sound and the mix are on such a magnificent works of art, I believe we're really lucky to have the two such different Abbey Road
Master Tape variations. Aside from the Beatles album's, there are so many great 60's records that did not offer a choice for the
formats, e.g. the first three Rolling Stones LP's were in mono only and it was not until 1966 when they recorded in true stereo,
for "Aftermath." 1960's Beatles Stereo UK LP's are so unlike any of the later decade's stereo pressings, not just for their stereo
panning effects, but for the sheer power and a 'feel' that accurately reflected the era the music was conceived and recorded in.
To hear the sound of George Martin's True Stereo mix is a really amazing way to experience "Revolver", listening to tracks such
as "Tomorrow Never knows," is something I most certainly would not want to be without. The perfect solution is to have a mono
and stereo original "Revolver" and the same thing applies to every Beatles original stereo pressing, however far back you go.
The record has the beautiful gleaming sheen of mint vinyl, there are no marks or scratches on the entire album, anything from
being handled is ultra fine near invisible! Unless in the case of genuinely extremely rare records which few UK Beatles records
are, the sound quality I insist on only comes from unworn, unaffected music signals, really vital for stereo records! The sound
quality is absolute perfection on all of the tracks, including the gentlest ones, the audio clarity is simply staggering! A Near Mint
grading is the reality here, this record was pressed to EMI's extremely high standards,without virtually any form of surface sound
or needle sound during the music or from the track's gaps or linking grooves. Any ultra low natural static is precisely how these
records were pressed, superbly! To avoid spending too long on the record description, which for me is a genuine pleasure, here
is some extra info....the 1966 stereo mix is incredible! The full bloodied power and volume exactly match the mono LP's version
for that, it went with the time period "Revolver"originated from. Psychedelic music evolved during 1966 and "Revolver" was an
instrumental record, introducing the new, innovative sound textures, deliberately recorded to affect a listener's senses. The main
innovation was the bass guitar had a very 'heavy' and far louder sound, which is very apparent on both original stereo and mono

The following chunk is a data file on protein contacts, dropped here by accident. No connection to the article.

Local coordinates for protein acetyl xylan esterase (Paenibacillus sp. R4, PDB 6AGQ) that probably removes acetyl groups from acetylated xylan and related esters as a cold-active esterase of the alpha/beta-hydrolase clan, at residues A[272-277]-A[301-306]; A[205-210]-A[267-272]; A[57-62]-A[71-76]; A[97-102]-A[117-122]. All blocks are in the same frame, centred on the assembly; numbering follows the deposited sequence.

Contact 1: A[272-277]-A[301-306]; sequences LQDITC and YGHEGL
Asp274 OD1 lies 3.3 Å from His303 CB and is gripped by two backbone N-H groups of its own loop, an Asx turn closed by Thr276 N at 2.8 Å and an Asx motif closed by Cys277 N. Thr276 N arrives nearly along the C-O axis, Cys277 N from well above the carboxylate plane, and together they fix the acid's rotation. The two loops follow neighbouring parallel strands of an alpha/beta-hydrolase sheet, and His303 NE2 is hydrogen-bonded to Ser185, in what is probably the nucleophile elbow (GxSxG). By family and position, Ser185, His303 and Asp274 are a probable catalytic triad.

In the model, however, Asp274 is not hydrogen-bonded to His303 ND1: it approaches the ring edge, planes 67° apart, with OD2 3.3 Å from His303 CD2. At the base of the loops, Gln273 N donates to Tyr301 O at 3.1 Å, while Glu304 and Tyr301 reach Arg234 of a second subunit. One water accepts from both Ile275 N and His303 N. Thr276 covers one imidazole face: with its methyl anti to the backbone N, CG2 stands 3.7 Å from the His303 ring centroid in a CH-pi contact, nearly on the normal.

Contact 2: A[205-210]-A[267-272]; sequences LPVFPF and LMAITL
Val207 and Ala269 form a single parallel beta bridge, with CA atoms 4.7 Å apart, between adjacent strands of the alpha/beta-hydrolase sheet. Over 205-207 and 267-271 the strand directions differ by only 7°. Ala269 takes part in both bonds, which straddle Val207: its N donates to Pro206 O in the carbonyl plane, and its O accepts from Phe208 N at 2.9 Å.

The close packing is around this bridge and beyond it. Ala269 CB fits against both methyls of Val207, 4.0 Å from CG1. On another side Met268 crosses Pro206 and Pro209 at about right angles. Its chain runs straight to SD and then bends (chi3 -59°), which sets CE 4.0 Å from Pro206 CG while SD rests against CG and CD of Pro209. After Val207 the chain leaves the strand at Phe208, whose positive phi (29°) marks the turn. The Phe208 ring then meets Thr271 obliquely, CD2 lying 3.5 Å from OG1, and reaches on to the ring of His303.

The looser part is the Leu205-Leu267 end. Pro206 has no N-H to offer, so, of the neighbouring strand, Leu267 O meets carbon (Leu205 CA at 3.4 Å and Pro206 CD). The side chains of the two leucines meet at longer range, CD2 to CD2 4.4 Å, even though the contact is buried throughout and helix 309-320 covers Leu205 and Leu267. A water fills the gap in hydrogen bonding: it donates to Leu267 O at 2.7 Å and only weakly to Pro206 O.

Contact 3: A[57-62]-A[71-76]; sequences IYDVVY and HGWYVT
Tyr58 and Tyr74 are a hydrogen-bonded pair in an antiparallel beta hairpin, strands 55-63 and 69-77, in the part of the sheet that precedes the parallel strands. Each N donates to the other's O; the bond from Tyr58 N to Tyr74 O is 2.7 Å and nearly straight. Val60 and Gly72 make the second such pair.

mixes. I have covered the fact many times, so in case this is read by anyone who missed my other Beatles stereo LP descriptions,
here is the way it always worked. George Martin recorded in stereo from 1963, mono was in fact a mix down from those original
stereo recordings. He made both a true stereo and a mono mix at the time of the recording sessions, normally just after they had
recorded the songs and were finalised to the satisfaction of himself and the Beatles. I know there are so many Beatles websites
and text books fulled with very authoritative sounding but incorrect information, saying the UK LP's were not in true stereo, giving
out unbelievable opinions like 'facts, notions that only German pressing's are the only worthy stereo LP's! So to illustrate how the
Stereo mixes were made by George Martin, here's a quote from Mark Lewishon's "The Complete Beatles Recording Sessions".
A superb book, researched in Abbey Road Studio, using their accurately indexed records as well as being granted full access to
the master tapes by EMI's senior sound engineers. I've picked a really interesting day in the sessions, explaining how the USA
received earlier mixes for "Yesterday & Today," because they differed from the ones used on this UK LP. It was the first and the
earliest stereo mix made on a 'mixing only day,' an ideal example of the process used for this album. Showing how a song's final
mix that day were being made from a composite of two takes of the same song, then all were placed into two alternate mixes.
The Beatles would hear both takes and decide with George Martin on their final choice, or as they usually did, returned to them
to make further recording's to add to, or just re-record the whole track. Here's a direct copy of the day's details from the book,
including the text underneath them and the sound engineers who were involved on that day.
Friday 20th May; Studio 1, (Control Room only.) Stereo mixing:
"And Your Bird Can Sing" (Re-mixes 1 & 2 from takes 10 & 6)
"Doctor Robert" (Re-mixes1 & 2 from take 7)
"I'm Only Sleeping" (Re-mixes 1 & 2 from take 13)
"And Your Bird Can Sing" (Re-mixes 1 & 2)
"Doctor Robert" (Re-mixes 1 & 2)
George Martin - Producer
Geof Emerick - First Engineer
Phil McDonald - Second Engineer
"The first set of stereo mixes for "Revolver" or, rather for "Yesterday & Today" and for "Revolver". Since the job involved
working from the original 4-track tapes, George Martin decided that the British re-mixes may as well be done simultaneously.
But still the mixes were not identical, Capitol Records receiving re-mix 1 of both "And Your Bird Can Sing" & "I'm Only Sleeping"